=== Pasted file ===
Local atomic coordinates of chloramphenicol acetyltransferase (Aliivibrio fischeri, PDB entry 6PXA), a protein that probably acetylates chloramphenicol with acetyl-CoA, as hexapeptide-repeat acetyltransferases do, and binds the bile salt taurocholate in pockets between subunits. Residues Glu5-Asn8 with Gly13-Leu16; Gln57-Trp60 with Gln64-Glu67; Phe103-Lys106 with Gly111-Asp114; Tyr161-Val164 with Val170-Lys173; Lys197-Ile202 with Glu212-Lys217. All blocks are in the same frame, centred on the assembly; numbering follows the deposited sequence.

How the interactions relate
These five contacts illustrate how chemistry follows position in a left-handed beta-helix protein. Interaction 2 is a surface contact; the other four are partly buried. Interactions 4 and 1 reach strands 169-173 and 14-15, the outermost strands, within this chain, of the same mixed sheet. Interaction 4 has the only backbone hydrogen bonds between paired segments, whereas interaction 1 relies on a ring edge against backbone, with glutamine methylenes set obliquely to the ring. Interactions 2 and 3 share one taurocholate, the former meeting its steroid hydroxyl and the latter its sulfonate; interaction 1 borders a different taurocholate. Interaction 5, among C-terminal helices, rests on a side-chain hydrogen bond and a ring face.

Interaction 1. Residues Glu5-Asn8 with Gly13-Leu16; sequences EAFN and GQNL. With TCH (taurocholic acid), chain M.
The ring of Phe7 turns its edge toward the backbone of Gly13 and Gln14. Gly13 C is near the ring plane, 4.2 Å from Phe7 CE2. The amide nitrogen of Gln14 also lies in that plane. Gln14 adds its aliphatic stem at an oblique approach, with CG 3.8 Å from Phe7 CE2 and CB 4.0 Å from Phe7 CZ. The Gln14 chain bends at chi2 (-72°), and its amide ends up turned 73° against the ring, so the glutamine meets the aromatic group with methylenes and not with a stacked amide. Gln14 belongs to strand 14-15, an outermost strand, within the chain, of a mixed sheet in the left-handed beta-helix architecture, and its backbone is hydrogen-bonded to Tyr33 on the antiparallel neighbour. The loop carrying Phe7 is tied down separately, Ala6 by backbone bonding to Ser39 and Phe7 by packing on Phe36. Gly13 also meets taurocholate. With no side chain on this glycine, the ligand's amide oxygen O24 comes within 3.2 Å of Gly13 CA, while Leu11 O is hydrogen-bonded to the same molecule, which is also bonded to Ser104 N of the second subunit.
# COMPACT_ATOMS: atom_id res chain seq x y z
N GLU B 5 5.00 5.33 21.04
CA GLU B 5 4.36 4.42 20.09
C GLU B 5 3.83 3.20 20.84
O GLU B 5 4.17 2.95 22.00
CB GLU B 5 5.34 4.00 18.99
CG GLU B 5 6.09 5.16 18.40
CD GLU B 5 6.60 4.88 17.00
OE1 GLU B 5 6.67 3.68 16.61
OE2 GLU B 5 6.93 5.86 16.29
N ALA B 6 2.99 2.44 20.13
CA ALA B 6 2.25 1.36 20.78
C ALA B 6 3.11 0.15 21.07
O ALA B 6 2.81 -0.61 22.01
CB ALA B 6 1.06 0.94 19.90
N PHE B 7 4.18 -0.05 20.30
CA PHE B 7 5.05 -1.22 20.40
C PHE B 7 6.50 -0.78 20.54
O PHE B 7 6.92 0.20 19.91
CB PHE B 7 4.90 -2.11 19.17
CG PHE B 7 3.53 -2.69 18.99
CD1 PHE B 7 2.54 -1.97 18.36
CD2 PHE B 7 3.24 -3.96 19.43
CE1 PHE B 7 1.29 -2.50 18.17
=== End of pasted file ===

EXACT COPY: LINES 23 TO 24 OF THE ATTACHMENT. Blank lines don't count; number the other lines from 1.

C PHE B 7 6.50 -0.78 20.54
O PHE B 7 6.92 0.20 19.91